Sat, May 04, 2019 - Page 14 News List

The 7-Eleven of Taiwan’s temples
台灣宮廟的「加盟」制度

An Eight Generals performance troupe in May 2014 marches in front of the main gate of Tainan’s Nankunshen Daitianfu Temple.
八家將陣頭在南鯤鯓代天府正門前演出。攝於二○一四年五月。

Photo: Noah Buchan, Taipei Times
照片:台北時報記者巴諾亞攝

The gods need to be entertained — especially if they’ve come from overseas. And the Wangye (Royal Lords), the patron deities of Nankunshen Daitianfu, a sprawling temple complex located in Greater Tainan’s rural Beimen District, know how to throw a good party.

Every year the deities host a birthday bash, when hundreds of temples from throughout Taiwan and Asia descend on Nankunshen Daitianfu — their own gods in tow — to pay respect to the Wangye. These temples, of which Hou Hsian-hsun, the temple’s secretary general, says number over 20,000, do this because they have branched off from Nankunshen, in a process known as “dividing incense” (fenxiang).

A wooden sculpture representing a deity on its own possesses no magical powers and so cannot provide worshippers with protection. However, ritually passing it over the main incense burner of an established temple consecrates the deity, which is then enshrined in a new temple, along with ashes from the senior temple’s incense burner. That new temple then becomes a “branch temple” (fenmiao).

The branch temple enters into a subordinate relationship, obliging it to return the newly empowered deity, usually carried at the front of a ceremonial troupe, to the source temple on the deity’s birthday to recharge its power — hence the party.

During this temple festival, hundreds of performance troupes (zhentou) — pole dancing women scantily dressed in bikinis, martial shamans ritually flagellating themselves with weapons — entertain the temple’s main deity and all the guests who have come.

Hou says that worshippers are motivated to establish a branch temple of Nankunshen because it is Taiwan’s oldest Wangye temple, a history that began 353 years ago when a ship sailing from China ran aground during a storm off the coast of Beimen.

Five statues, all avatars of Wangye (folk religion specialists estimate that there are over 100 manifestations of this deity), were retrieved from the wrecked ship and brought to shore. Nankunshen is a rare exception to a general rule that Taiwan’s temples have branched off from temples in China.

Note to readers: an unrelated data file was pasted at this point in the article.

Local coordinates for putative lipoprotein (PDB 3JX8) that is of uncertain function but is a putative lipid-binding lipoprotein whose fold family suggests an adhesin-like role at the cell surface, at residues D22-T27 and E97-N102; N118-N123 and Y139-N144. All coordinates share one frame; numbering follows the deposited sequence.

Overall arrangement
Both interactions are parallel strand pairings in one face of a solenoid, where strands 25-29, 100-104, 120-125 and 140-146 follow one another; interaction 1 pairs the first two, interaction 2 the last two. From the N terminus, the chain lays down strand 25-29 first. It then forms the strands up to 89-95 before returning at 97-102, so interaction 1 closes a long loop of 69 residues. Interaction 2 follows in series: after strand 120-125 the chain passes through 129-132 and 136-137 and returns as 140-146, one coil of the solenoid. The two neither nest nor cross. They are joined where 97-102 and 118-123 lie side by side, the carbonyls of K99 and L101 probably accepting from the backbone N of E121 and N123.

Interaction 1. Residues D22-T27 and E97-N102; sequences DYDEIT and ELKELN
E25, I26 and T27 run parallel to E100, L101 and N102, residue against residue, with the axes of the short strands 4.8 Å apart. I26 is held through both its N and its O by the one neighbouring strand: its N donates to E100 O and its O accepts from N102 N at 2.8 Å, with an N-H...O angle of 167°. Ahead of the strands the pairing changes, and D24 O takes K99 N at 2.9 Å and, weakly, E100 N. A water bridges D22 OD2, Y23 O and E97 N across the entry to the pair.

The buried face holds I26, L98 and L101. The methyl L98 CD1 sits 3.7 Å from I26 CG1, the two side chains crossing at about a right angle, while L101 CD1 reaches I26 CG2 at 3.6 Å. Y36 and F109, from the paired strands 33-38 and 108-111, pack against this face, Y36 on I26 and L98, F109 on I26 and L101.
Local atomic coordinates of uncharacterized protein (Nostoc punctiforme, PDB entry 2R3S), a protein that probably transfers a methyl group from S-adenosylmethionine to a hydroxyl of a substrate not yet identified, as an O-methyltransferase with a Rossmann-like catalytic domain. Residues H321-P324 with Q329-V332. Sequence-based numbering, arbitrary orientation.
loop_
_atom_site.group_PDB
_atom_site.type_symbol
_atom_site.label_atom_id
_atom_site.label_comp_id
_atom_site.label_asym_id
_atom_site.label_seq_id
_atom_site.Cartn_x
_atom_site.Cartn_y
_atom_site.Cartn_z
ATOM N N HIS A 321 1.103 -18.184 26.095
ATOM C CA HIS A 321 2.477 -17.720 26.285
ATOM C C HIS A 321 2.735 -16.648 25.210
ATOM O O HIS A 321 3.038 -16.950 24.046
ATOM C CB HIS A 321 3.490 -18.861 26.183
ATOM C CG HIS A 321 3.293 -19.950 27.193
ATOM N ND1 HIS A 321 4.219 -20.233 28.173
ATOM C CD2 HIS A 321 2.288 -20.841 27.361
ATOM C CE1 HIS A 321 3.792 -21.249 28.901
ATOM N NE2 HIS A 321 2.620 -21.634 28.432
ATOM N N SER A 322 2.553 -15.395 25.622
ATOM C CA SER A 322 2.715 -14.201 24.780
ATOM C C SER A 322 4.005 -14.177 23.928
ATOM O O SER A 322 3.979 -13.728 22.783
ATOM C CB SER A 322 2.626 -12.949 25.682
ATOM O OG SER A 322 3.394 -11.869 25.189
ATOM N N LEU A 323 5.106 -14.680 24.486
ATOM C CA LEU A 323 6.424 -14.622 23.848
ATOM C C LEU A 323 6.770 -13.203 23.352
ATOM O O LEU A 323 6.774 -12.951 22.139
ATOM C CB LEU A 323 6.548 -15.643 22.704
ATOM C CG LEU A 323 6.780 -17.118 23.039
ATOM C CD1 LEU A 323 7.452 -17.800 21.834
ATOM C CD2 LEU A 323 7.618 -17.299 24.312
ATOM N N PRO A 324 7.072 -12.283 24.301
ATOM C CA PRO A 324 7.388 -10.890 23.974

Nankunshen isn’t the only temple franchising out as though a 7-Eleven of folk belief. All of Taiwan’s older temples, regardless of their patron deity — Matsu, the Earth God, Baoshengdadi or the Wangye — have branch temples that are expected to send a ceremonial troupe to perform at temple festivals on that particular god’s birthday.

Today, temples large and small, rural and urban have opened their gates to anyone curious enough to show up for a festival, adapting their rituals to changing social and technological trends that appeal to the media, tourists, politicians and government officials, while retaining enough of their traditions to maintain their core believers.

As a result, temples have become wealthy and powerful.

(Noah Buchan, Taipei Times)

神明應受款待酬謝──尤其是來自海外的神明。王爺──台南北門近郊規模龐大的廟宇「南鯤鯓代天府」所供奉的神明──即深知酬神廟會如何辦好辦滿。

王爺每年都辦生日趴,台灣及亞洲各地數百座宮廟所供奉的神像齊聚南鯤鯓代天府,以慶祝王爺誕辰。南鯤鯓代天府總幹事侯賢遜說,這是因為那些廟是透過「分香」從南鯤鯓分支出來的,南鯤鯓分香出來的廟超過兩萬座。

代表神明的木刻雕像本身並無神力,無法保佑信眾。但是到香火鼎盛的宮廟中為這尊神像進行過爐儀式(在主香爐上旋繞),神像就會得到神明靈力。這尊神像連同祖廟香爐中的香灰一起迎回,另建新廟供奉,就成了該祖廟的「分廟」。

分香出來的分廟,是從屬於祖廟,分廟的神像必須在神明的誕辰送回祖廟(通常在進香隊伍前面引領),以維續其靈力──這也就是為什麼有上述的生日趴。

在廟會期間,有數百個陣頭──包括比基尼泳裝鋼管舞女郎、用兵器往自己身上擊打的乩童──以饗該廟主祀神及所有來賓。

侯賢遜表示,南鯤鯓代天府是台灣最古老的王爺廟,因此信徒積極由此建立分廟。南鯤鯓代天府的歷史源自三百五十三年前一艘來自中國、因風暴漂流到北門海岸的船。

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